Essay by Malavika Eby
I wish I had FreeFlight when I was in High School
Kid A: I literally wouldn’t have gotten through class today without the two cups of coffee and the Redbull I had this morning. I slept at 2AM last night because of Calc BC. Mr T is the hardest teacher on campus – his class averages are so insane that he’s curving F’s to B’s at this point!
Kid B: I slept at 3AM.. I’m used to it though, I’m basically nocturnal now. I had to spend six straight hours on Biology homework last night instead of working on my art project!
Kid C: I hate school! I hate my life! I have so much trouble with my courses though others seem to be breezing through them!
Kid D: I have no idea what I want to do with my life. Adults keep asking me – but how am I supposed to know at 15 what I want to be doing at 35?
And so it goes. Some kids remain trapped in their race to be the most sleep-deprived and overworked, yet successful and all-achieving, students. Others are desperately trying to fit their square selves into round holes. And the high-performing community we live in – parents, teachers, the kids themselves – unquestioningly accept poor social, emotional and physical health amongst kids, in pursuit of some narrow definition of ‘success’. Limited only to their academic identities, how can anyone manage to fit their whole selves into this rigid box, whether artist or athlete, musician or actor, writer or researcher, or in fact, the kid who has no idea what they are suited for?
In this environment where kids’ worth seem to be measured solely by their academic prowess and college acceptance letters, FreeFlight’s multi-year self-discovery program for middle-school and high-school aged children is a shining beacon of hope that kids can finally learn to be happy, healthy AND successful (broadly defined) —the ultimate trio we rarely see coexist.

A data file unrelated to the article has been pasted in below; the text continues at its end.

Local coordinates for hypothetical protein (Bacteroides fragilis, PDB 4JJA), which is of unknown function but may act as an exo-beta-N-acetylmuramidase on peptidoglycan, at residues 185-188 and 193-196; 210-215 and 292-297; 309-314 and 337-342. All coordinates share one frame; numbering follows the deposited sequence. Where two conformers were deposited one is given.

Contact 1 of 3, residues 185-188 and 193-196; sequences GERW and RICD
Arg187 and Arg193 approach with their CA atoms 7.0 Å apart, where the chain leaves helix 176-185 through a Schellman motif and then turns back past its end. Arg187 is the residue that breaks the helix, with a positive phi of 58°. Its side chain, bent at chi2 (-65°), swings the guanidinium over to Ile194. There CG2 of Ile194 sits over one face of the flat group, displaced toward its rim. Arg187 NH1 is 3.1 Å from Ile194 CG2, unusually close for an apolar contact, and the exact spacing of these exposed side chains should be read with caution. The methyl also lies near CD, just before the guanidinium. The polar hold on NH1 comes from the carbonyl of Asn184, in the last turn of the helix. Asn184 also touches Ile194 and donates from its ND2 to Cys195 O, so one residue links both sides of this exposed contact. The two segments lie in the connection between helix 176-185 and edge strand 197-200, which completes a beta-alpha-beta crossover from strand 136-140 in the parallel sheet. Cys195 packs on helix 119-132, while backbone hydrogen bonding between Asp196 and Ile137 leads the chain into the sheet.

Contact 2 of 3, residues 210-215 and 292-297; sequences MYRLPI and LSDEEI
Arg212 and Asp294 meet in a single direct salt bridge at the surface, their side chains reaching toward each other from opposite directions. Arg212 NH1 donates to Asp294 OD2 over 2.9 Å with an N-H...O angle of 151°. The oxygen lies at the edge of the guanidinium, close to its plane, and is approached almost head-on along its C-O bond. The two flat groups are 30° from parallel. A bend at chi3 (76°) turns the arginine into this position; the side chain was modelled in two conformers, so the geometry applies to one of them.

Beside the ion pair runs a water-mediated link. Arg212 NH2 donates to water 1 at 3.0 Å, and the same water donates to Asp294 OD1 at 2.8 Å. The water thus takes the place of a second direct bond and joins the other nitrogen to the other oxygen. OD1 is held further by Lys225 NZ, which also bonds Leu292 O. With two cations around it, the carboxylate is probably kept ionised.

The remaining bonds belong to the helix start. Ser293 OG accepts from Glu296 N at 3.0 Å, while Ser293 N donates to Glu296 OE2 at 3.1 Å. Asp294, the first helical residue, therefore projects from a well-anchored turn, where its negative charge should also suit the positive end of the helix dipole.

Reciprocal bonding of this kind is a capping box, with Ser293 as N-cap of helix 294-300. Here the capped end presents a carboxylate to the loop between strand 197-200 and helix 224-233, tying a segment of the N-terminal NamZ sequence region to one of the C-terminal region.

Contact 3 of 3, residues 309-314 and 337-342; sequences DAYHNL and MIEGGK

Freshly graduated from Monta Vista High School and gearing up to study Cognitive Science on the pre-med track at Swarthmore College, I’ve been through my share of academic and personal pressures.The reason I so perfectly played into the time-old Bay Area high school stereotypes of sleep deprivation, toxic friendships, finals cramming and stress eating, is because I was conditioned to think of going to a ‘good’ college as the end goal, and did not think of what I wanted for my ‘life’. I am happy where I am, but can’t help wondering: “What if I had made different choices?” and “Could I have done a better job in figuring ‘it’ all out?”—’it’ being the continuous act of being a sane and balanced human in this stressful, fast-paced and cutthroat world. I regret the lack of importance I placed on my own wellbeing in comparison with the ever-looming feeling of urgent and impending work posed by classwork, internships, exams, competitions, college applications, and perceived parental expectations.
In between hectically driving to piano lessons and Russian Math classes, we—my parents and I included—forgot that success is not purely academics-based, and that children also deal with difficulties in the realms of their friendships, identities, interests, and emotions on a daily basis. Students today are bright, resilient, and ambitious, and I’m sure we agree that they also deserve to be two more things: healthy and happy in whatever they choose to pursue.
Parents, if your child is letting their social-emotional health take a backseat to academics or the race to college, or if your child is trying to figure out who they are and what they want in life, channel them toward a program like FreeFlight where they will discover what makes them happy, and how to make clear decisions resulting in confidence, happiness, health and success—the dream. FreeFlight creates a safe space for self discovery through thoughtfully planned opportunities to learn meaningful skills such as personal core values, exploring one’s passions and career interests, device regulation, personal safety, financial literacy, personal safety, communication skills and civic sense, to mention a few.